Critical point: the big mythos mystery has implications for her current relationships. It's not JUST about who killed Lily, it's about how those revelations still can upend her life after they come out. We're not tuning in just to solve the mystery, we're going to be tracking what the investigation does to the father/daughter relationship over the season. 

It's smart because it makes the show about more than just a puzzle. You need emotional stakes to hang things on so that when that mystery goes away, there's still meat on the bone.

Last scene: Veronica on stakeout again. VO declares she will solve this case and bring this family back together. it's the "I Want."

Not one wasted scene in that pilot. Everything is pushing plot, character or both. multiple subplots AND two ongoing uber-mysteries.

Major relationships established and shown: Veronica/Keith, Veronica/Wallace, Veronica/Weevil, Veronica/Logan.

relationships mostly suggested: V/Lily, V/Logan, V/Mother.

Oh! I forgot that we also set up V/Lamb and V/Cliff. both pretty important. These 45 minutes are JAMMED with character intros. And also notable, only a few of those are meeting for the first time. we're dropped into relationships that feel like they existed for years. One lesson here: KNOW YOUR CHARACTERS.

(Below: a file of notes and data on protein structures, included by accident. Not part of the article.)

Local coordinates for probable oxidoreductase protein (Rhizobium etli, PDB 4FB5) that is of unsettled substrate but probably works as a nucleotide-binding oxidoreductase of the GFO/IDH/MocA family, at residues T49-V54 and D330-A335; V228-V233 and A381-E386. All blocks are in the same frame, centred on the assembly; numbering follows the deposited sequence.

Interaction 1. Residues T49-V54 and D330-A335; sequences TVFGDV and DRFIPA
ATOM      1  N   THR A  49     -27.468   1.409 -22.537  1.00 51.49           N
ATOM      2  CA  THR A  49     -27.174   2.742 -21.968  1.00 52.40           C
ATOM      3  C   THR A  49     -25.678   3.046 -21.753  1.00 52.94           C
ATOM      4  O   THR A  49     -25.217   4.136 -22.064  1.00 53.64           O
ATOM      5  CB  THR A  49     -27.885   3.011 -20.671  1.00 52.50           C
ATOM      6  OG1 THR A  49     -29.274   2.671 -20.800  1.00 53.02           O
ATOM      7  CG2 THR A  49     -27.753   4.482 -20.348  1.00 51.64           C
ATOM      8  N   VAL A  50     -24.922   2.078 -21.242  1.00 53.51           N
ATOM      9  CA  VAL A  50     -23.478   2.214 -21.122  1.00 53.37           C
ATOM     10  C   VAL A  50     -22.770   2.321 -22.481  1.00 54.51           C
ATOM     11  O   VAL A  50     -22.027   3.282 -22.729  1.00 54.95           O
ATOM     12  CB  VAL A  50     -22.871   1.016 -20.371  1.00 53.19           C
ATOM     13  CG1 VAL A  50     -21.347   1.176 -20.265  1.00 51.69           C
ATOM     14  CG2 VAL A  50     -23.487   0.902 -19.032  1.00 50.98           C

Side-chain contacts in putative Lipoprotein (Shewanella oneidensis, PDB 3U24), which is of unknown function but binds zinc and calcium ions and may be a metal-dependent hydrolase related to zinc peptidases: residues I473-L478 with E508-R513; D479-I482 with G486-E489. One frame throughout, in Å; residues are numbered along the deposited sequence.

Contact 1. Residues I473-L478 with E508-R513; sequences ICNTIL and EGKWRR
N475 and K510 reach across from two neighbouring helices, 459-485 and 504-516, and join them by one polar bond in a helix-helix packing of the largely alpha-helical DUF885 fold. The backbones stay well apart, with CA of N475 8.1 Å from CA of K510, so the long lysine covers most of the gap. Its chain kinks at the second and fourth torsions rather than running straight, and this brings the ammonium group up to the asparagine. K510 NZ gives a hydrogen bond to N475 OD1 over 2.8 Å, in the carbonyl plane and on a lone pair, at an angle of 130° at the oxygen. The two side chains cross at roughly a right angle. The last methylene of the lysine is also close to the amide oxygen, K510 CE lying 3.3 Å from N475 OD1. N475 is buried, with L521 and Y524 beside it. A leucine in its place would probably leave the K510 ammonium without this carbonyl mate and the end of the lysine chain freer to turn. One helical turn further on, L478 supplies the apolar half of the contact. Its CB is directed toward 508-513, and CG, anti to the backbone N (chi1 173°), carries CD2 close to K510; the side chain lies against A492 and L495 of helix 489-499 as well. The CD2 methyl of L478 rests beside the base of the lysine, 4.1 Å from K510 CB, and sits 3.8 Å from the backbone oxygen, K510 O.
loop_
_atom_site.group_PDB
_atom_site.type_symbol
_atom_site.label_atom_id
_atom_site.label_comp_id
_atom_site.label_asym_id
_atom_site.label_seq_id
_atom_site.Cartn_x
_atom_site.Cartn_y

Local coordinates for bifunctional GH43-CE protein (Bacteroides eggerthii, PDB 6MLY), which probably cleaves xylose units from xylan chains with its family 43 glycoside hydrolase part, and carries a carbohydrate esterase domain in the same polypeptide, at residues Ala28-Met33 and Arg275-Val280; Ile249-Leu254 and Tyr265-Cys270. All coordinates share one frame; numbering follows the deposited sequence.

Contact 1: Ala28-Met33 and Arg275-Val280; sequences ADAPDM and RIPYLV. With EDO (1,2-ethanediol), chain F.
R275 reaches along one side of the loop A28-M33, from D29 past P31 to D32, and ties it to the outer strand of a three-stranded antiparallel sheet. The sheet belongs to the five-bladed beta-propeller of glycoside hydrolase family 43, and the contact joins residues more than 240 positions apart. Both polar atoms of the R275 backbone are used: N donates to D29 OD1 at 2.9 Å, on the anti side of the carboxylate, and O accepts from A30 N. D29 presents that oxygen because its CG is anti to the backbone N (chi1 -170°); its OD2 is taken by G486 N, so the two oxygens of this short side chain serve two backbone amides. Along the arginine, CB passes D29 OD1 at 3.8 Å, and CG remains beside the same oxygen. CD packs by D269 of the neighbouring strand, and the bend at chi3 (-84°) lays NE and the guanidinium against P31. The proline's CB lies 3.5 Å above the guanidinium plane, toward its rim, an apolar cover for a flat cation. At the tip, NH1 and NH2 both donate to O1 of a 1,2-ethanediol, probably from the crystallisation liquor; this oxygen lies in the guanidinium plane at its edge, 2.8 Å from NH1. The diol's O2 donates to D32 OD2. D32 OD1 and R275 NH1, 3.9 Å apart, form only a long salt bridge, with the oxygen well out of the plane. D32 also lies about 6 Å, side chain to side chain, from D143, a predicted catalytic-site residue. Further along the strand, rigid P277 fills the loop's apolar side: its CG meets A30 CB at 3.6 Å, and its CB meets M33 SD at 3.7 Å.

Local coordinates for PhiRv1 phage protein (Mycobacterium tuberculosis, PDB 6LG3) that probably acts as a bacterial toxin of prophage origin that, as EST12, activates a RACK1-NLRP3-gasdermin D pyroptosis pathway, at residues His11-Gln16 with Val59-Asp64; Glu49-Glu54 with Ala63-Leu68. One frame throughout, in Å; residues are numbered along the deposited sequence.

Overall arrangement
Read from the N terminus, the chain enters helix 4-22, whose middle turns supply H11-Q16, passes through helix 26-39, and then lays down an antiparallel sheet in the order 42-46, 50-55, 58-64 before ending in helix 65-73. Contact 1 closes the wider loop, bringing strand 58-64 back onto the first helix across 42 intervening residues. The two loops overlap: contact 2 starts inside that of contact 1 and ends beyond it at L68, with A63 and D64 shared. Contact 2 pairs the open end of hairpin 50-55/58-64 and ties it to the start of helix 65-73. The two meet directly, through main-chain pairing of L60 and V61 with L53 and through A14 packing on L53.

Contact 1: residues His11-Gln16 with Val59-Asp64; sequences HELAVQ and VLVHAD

Seriously. It helps this is all from V's POV, but the others are pretty well drawn.

Somehow the Veronica Mars pilot juggles being plot-heavy and character-heavy. Sometimes a plot procedural will go with a simpler story just to let the characters breathe while going through it. VM is like "nah," and interweaves three subplots, possibly four.

You could pull the Lily Kane murder stuff out and you'd STILL have enough story for one episode. That's how much is packed into this.
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esran
45 days ago
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and ... now I want to watch Veronica Mars over again
Bristol, UK

Online Anonymity, Privacy and Risk Evaluation

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I got into a conversation the other day about why I, as a massive supporter of the right to online privacy, still tended to use my real name online, in places where a more anonymous handle would be more than acceptable.